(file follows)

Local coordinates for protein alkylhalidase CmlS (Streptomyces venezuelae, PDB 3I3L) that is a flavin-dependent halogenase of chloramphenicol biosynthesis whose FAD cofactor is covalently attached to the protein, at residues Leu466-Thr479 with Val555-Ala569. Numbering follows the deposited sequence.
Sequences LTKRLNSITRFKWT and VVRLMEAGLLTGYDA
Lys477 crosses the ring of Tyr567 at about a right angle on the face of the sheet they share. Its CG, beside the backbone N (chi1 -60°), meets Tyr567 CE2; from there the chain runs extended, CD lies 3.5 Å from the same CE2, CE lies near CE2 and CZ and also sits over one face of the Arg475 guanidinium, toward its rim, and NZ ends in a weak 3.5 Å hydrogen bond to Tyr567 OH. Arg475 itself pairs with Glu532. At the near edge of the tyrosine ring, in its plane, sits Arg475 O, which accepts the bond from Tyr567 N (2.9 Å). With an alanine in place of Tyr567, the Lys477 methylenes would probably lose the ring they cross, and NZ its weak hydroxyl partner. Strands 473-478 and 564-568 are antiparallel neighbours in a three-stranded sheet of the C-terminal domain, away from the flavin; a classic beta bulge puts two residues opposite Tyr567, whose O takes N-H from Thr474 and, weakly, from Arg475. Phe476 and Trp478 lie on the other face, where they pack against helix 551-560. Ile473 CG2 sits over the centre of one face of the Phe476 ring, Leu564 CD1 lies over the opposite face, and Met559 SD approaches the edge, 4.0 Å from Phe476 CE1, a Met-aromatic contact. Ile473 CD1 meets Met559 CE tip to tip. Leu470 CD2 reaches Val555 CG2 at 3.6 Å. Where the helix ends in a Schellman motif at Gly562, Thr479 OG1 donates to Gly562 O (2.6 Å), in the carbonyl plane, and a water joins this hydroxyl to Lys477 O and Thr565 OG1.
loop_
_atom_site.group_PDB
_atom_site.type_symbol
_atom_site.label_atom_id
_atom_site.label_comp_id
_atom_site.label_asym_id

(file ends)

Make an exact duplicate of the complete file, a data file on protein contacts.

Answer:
Local coordinates for protein alkylhalidase CmlS (Streptomyces venezuelae, PDB 3I3L) that is a flavin-dependent halogenase of chloramphenicol biosynthesis whose FAD cofactor is covalently attached to the protein, at residues Leu466-Thr479 with Val555-Ala569. Numbering follows the deposited sequence.
Sequences LTKRLNSITRFKWT and VVRLMEAGLLTGYDA
Lys477 crosses the ring of Tyr567 at about a right angle on the face of the sheet they share. Its CG, beside the backbone N (chi1 -60°), meets Tyr567 CE2; from there the chain runs extended, CD lies 3.5 Å from the same CE2, CE lies near CE2 and CZ and also sits over one face of the Arg475 guanidinium, toward its rim, and NZ ends in a weak 3.5 Å hydrogen bond to Tyr567 OH. Arg475 itself pairs with Glu532. At the near edge of the tyrosine ring, in its plane, sits Arg475 O, which accepts the bond from Tyr567 N (2.9 Å). With an alanine in place of Tyr567, the Lys477 methylenes would probably lose the ring they cross, and NZ its weak hydroxyl partner. Strands 473-478 and 564-568 are antiparallel neighbours in a three-stranded sheet of the C-terminal domain, away from the flavin; a classic beta bulge puts two residues opposite Tyr567, whose O takes N-H from Thr474 and, weakly, from Arg475. Phe476 and Trp478 lie on the other face, where they pack against helix 551-560. Ile473 CG2 sits over the centre of one face of the Phe476 ring, Leu564 CD1 lies over the opposite face, and Met559 SD approaches the edge, 4.0 Å from Phe476 CE1, a Met-aromatic contact. Ile473 CD1 meets Met559 CE tip to tip. Leu470 CD2 reaches Val555 CG2 at 3.6 Å. Where the helix ends in a Schellman motif at Gly562, Thr479 OG1 donates to Gly562 O (2.6 Å), in the carbonyl plane, and a water joins this hydroxyl to Lys477 O and Thr565 OG1.
loop_
_atom_site.group_PDB
_atom_site.type_symbol
_atom_site.label_atom_id
_atom_site.label_comp_id
_atom_site.label_asym_id